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When Adult Children Don’t Share Your Values

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We can’t change our adult children. But we can choose to keep communication open without compromising our convictions.

When Scott, our middle son, was leaving after a visit home, he told his father and I, “You might as well know I have a boyfriend, and we are living together. I’m gay.”

My husband and I were shocked and had to process a situation that we never saw coming. Scott knew where we stood biblically on the issue of homosexuality and same-sex marriage, and we also knew that he was responsible for making his own decisions concerning his life. Yet we still wrestled with feelings of wondering what we had done wrong as parents.

These are the same feelings that parents get when an unmarried daughter says, “I’m pregnant”; their college student drops out of school; a son is arrested for drunk driving; and so many other situations. These actions demonstrate how adult children may no longer embrace the values they grew up with in your home, but their actions aren’t necessarily an accurate measure of your success or failure as a parent. Their decisions, though, require a response from you.

Support groups

One of the first things I did was call those who I knew would pray with us and for us. Shel Harrison, a family counselor and attorney, advises parents on how to balance conflict with adult children: “Parent struggles are universal, and there are others out there who can lend guidance about options that have helped and strategies that did not. Whether it’s short term-participation in a support group or professional counseling, find a community that helps you recognize that you are not alone.”

I purposefully sought biblical counsel from other moms traveling the same road with their kids, and I referred to other wise resources to help me understand our new “normal.”

Going to God

Harrison says, “Pray before you say. That split second, in-the-moment prayer may be the exact amount of time needed to avoid saying something you’d regret later.” After all, we can’t change our adult children. We can’t send them to their rooms or require them to do what we want them to do.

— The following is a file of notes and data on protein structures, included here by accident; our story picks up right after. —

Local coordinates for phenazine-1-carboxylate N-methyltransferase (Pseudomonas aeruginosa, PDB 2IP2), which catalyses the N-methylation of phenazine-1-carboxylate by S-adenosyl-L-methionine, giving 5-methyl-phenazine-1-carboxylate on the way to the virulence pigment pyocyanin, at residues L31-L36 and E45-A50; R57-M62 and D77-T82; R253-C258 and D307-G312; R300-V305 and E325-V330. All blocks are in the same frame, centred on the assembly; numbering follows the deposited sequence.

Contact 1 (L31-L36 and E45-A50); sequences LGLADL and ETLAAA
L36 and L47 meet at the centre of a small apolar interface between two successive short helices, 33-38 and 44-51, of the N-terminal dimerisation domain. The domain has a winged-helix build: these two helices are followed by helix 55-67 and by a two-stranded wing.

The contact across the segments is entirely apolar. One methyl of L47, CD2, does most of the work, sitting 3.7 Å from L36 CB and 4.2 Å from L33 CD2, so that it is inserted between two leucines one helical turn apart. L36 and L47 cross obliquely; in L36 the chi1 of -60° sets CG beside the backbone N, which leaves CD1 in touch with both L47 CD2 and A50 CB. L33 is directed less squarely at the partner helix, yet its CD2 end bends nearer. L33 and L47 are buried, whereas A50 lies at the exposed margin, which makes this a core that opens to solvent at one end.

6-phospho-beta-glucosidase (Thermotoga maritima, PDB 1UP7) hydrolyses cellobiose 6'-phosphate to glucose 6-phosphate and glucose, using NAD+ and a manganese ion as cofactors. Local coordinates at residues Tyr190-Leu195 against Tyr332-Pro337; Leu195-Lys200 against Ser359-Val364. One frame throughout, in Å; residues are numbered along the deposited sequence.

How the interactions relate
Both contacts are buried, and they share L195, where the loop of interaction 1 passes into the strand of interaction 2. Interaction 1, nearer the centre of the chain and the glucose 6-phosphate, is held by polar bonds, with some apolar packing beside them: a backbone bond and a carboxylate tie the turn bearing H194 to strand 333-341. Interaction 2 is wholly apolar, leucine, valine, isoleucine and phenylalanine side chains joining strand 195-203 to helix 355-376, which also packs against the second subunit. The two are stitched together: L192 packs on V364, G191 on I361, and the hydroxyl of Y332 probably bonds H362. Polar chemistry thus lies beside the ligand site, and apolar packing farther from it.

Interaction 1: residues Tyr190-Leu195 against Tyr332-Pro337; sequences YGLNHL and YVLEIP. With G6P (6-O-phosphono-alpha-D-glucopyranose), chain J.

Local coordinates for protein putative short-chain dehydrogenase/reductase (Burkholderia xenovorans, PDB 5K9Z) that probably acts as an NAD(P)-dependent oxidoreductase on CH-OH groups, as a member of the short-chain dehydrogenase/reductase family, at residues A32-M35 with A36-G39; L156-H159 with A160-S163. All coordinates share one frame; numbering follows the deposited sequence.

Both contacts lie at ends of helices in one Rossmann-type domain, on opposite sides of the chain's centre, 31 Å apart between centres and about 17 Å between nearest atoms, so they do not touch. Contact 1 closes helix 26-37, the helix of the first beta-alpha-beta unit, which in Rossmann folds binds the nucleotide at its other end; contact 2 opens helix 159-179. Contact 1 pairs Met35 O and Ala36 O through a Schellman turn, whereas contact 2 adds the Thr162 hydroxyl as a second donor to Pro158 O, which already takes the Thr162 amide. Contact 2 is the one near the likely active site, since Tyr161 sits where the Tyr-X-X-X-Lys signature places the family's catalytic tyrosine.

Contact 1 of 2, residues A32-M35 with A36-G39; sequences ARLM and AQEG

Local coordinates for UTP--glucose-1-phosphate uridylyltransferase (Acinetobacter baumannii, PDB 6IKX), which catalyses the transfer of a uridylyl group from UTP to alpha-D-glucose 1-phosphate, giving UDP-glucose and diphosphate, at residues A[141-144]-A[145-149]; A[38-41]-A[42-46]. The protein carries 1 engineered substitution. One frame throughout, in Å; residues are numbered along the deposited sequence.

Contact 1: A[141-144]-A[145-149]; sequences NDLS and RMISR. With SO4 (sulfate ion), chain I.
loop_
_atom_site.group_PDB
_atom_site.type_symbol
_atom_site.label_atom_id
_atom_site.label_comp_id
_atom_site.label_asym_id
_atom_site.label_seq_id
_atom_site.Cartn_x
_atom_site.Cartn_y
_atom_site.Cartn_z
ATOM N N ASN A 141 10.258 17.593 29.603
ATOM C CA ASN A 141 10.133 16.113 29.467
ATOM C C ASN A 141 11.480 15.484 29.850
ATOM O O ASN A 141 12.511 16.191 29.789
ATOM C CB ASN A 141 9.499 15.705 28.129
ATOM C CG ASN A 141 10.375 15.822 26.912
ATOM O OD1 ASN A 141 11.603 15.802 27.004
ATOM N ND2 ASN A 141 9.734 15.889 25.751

What we can do is pray continually and not allow grief and disappointment to fester and grow into bitterness. When we are honest about how we are feeling, we are better able to give those struggles over to the God who created us. He can deal with our gritty reality.


When our kids cross the threshold from childhood into adulthood, they become responsible for their own decisions. Some will reap wonderful benefits, and some will result in heartache, grief and other consequences. Being able to balance your personal convictions and the relationship you have with your adult children can feel like riding a unicycle while juggling gold fish.

At Christmas, I struggled with the fact that we would not all be together and the new dynamic of our family. I read the passage in the Bible about Jesus restoring the severed ear of the high priest’s servant when the mob came to arrest Him in Gethsemane (Luke 22:47-53). Jesus, knowing what was ahead, took the time to reach out and offer this gesture of kindness and healing.

So I boxed up Scott’s gift and put it in the mail, along with something I had made for the person he had chosen to be with. It wasn’t easy, but I knew I needed to extend grace and kindness to someone else’s son, for the sake of my own son. Later, Scott called to tell us he was grateful to know that we still loved him.

Part of keeping communication open with adult children is allowing God to work on your heart as well as theirs. We must be teachable to understand what grace and mercy look like, even when we feel stretched far beyond what is comfortable or known. We can choose to do our part to keep communication open without compromising our convictions, and we can trust that as shocked as we might be over choices our kids make, nothing surprises God. He loves our kids even more than we do.

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